Five for Thanksgiving: Five Things for Which I Am Grateful

2017 has been giving 2016 a run for its money when it comes to civil dysfunction. Let’s be honest; things aren’t exactly getting better in our political and civil discourse. As a Jesus follower, my predisposition is towards hope, but that’s not exactly an easy path on some days. As we slow down and prepare to eat tomorrow, here are five things I am grateful for this Thanksgiving,


People who have tables that are expanding, not shrinking, this Thanksgiving.

In the midst of threats to Dreamers, Haitians, and whoever else the Administration decides to target, there are individuals, religious communities, community organizations, etc. who are growing more committed to being welcoming to refugees, immigrants, and others. The strength of this country has always been room at the table for more people who seek to call this home. There is much good work being done each day to make this a more, not less, welcoming nation.

Kindness and grace in day-to-day interactions

Despite all the rhetoric, people are still generally kind towards one another. Sure, we get frustrated with each other from time to time, but that pales in comparison to the simple acts of kindness and grace we offer daily to others. There is good in each of us. Each interaction with another is an opportunity for kindness and grace.

Artists are making beautiful music, art, and writing

In the midst of muck in so many places, there is an abundance of great music, art, and writing that inspires, challenges, and brings beauty to our lives.

The depth of emerging prophetic voices

I don’t necessarily mean the mainstream ones you know.  I mean the ones you see each week in your local pulpit. The local church pastor has always wrestled with the tension between pastoral and prophetic. There are many great voices in the local church who are claiming their prophetic identity, while doing the work of shaping disciples through preaching. I believe that this important work is still the best way to shape people to bring wholeness to our world.

And finally….

Elections in 2018 and 2020

I can’t believe I am saying this, but these can’t come soon enough.

Happy Thanksgiving!

Membership Has No Privilege

Am Ex

Jesus said to everyone, “All who want to come after me must say no to themselves, take up their cross daily, and follow me. 24  All who want to save their lives will lose them. But all who lose their lives because of me will save them.  Luke 9:23-24

I read church signs. I think its a professional hazard or something. Some signs are great, some are informative, some are so ridiclous that they are funny (and I assume most find them that way as well. One small church near us had “Stop, Drop, and Roll Won’t Work in Hell on their sign one day. I am hoping that didn’t attract a lot of visitors.”)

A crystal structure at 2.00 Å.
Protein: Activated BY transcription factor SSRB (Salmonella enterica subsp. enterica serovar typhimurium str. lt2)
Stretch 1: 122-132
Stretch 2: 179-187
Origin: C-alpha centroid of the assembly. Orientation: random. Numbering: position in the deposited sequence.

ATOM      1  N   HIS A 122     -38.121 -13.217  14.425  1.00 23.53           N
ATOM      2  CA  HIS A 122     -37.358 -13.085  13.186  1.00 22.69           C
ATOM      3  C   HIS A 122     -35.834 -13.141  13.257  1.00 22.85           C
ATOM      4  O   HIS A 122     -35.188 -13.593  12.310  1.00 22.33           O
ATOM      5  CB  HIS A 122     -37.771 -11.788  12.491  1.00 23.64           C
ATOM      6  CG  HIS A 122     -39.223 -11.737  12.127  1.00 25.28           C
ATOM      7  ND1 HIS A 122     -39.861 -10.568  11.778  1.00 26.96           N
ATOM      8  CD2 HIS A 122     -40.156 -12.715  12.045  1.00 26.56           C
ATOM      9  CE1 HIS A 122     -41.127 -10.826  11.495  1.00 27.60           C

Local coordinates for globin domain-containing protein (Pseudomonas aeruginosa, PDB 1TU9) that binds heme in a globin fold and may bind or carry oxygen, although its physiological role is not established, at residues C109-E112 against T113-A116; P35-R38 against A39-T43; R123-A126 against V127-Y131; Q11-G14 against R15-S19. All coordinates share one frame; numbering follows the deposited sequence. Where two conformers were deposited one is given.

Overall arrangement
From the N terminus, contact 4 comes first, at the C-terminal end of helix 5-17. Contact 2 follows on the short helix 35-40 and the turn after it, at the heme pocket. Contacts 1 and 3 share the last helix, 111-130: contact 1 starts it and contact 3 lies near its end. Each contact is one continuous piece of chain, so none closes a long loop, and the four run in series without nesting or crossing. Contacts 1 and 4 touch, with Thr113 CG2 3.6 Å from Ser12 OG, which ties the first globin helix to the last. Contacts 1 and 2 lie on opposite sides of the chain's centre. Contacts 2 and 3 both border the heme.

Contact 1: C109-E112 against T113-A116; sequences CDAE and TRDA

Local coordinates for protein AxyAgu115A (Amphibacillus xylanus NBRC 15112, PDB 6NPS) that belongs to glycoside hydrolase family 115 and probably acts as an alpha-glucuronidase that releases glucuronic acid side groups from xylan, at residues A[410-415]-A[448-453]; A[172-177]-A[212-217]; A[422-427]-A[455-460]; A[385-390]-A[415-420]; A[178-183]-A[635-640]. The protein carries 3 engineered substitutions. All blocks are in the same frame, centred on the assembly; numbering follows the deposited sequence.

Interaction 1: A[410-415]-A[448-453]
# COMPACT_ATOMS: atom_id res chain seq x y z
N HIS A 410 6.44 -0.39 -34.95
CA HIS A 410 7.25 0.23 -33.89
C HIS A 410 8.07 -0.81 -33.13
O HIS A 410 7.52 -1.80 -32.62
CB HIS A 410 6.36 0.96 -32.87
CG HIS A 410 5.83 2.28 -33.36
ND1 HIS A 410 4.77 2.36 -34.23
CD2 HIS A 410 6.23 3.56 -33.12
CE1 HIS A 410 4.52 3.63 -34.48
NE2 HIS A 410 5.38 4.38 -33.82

Today, I saw a sign that literally stopped my in my tracks. I quickly pulled into this church’s parking lot to make sure I read the sign right. Unfortunately I did. “Membership Has Its Privileges.”

I’ve been thinking a lot lately about why people don’t go to church and what our congregation can do to change people’s minds and hearts about church. We are beginning a new Sunday evening service at the end of February called The Table. We are committed to the truth that there is a place for everyone at the Table.

Perhaps the Church (the big “C” church) is our own worst enemy. That sign reminded me of many people’s perception and even their reality about the church. Church is an exclusive club where the select few receive special privileges. Take it even further. The Christian faith is an exclusive club where those who believe the right way receive special privileges. Privilege is defined as” a special right, advantage, or immunity granted or available only to a particular person or group of people.”  Privileges elevate one over another or over many. If I join Costco and you don’t, I have the privilege of buying three gallons of ketchup and you don’t.

If you read the Gospels looking for some privilege of following Jesus, you might be disappointed. On several occasions, he mentions taking up your own cross and following him. He mentions losing one’s life (at least losing one’s so called life.) More often than not, he goes out of his way to go places no one else would dare go. “He had to go to Samaria.” No one has to go to Samaria. But Jesus does. Would you? Would I? No privilege to be found in Samaria. However, there is life to be found.

The church can offer the gift of being a part of an inclusive movement for wholeness.

The church can offer the gift of being able to find our true self and God’s true calling upon our life.

The church can offer the gift of being unconditionally loved as well as teaching us how to love unconditionally.

The church can offer the gift of grace and radical welcome

The church can offer the gift of a real and meaningful life.

If you want privilege, get an American Express card. If you want to lose your life so that you may find your true life, well Jesus has some ideas about how to find that.

From Danny: Unsung Heroes- An Unnamed Woman

Unsung HeroesHave you ever felt like you didn’t belong?

I remember walking into the large classroom on the 3rd floor of Bishops Hall at the Candler School of Theology on my first day of seminary for my first class, OT 501. I spent most of those two hours wondering if I could cut it at Emory after being out of school for a few years. Could I make it in the church, did I have anything to offer the church that wasn’t already being offered? Continue reading “From Danny: Unsung Heroes- An Unnamed Woman”